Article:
A lot has been said since Steve Jobs wrote his Thoughts on Flash open letter, and while there is a lot of Apple spin in it, there are some truths. Adobe responded with a letter from their founders but I still feel that Apple do have a point.
There are two main issues here:
- The Flash plugin has bugs – it crashes, and, according to Microsoft, a security flaw in it was the most common exploit last year.
- There is no viable alternative plugin that plays Flash files
The first issue is a big one, and I get the impression that Adobe’s quality assurance processes aren’t up to scratch. Adobe boasts about Flash being installed on most of the world’s computers, but to me it doesn’t seem as if they take the responsibility that this creates. If your software is ubiquitous, then people are going to find ways of exploiting it for ill-gain – this is why people write viruses for Windows more than Mac OS X. The Flash Crash site will crash the Flash plugin – and yet the owner of the site reported this to Adobe in September 2008.
And in all but the most modern browsers, if Flash crashes, so does the browser. I have little doubt in my mind that one of the main reasons that browser vendors like Apple, Google, Mozilla and Microsoft have been moving to ‘Out of process plugins’ is driven by Flash’s flaws – in the out of process model, a crash in the Flash plugin will only kill its parent process and not the whole browser.
The second issue is that if you want to watch a Flash file, in most cases you must use the Flash plugin. Attempts at an open source alternative, such as Gnash, do exist, but they’re not up to parity with the current Flash plugin – Gnash for example is only equivalent to Flash version 7 (with some version 8 and 9 features), whereas the official client is at version 10. Compare this to viewing PDF files where there are viable alternatives to Adobe Reader, such as FoxIt or Apple’s built-in Preview application on OS X.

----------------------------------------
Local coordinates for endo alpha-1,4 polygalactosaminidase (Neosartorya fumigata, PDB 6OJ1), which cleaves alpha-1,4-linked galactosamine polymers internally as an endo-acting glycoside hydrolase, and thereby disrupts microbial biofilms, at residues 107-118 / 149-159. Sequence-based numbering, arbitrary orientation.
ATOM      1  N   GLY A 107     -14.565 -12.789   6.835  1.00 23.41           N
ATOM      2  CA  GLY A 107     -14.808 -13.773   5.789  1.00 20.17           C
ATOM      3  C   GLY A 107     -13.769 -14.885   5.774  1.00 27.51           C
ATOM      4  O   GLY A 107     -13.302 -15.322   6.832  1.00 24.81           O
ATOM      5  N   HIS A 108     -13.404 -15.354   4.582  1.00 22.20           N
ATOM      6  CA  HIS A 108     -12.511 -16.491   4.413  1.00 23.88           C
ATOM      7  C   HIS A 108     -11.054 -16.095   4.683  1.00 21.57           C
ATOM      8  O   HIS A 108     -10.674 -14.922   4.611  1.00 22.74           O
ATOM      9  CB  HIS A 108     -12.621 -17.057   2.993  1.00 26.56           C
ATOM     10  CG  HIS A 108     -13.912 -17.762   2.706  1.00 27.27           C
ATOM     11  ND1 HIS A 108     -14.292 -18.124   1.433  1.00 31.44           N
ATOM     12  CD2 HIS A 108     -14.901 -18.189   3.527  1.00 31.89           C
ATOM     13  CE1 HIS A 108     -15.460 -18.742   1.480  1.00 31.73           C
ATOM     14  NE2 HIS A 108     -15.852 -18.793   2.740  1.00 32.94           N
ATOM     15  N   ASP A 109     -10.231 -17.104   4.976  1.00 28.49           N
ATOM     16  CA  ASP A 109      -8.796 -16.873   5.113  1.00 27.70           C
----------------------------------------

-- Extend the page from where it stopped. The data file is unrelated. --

Ed Bott states the Flash is the new Vista – it’s a poor quality product and computer users are increasing having a poor perception of it. But because so many web sites use Flash, it’s a necessary evil.
Or at least, it is currently a necessary evil.
HTML5 will make the situation better. It avoids the second issue that I mentioned – each browser vendor will implement it themselves, rather than relying on a third-party plugin, and this is especially important on mobile devices as the HTML5 code be written in a way that fully utilises the hardware of the device. Adobe is only now introducing hardware-accelerated H.264 video in its Mac Flash plugin, whereas on the iPhone, H.264 video has been hardware accelerated from the start when used through HTML. Using hardware acceleration where possible on mobile devices is important for performance and battery life reasons.
Once Internet Explorer 9 and Firefox 4 are released, we should find that all the main web browsers have sufficient HTML5 support for Flash to be no longer necessary in many cases. Of course, IE9 isn’t available for Windows XP which is still the world’s most used operating system, and it will take time for people to upgrade.
Ed Bott makes a good conclusion – he sees Flash still being around in 5 years, but its dominance will have diminished. By how much so will depend on what Adobe does next. If it can pull its finger out and make the Flash plugin more secure, with less bugs and better hardware acceleration (not just for H.264 but also 2D graphics, using Direct2D for example), then it may have a brighter future. If they remain complacent, they could be in trouble in a few years time.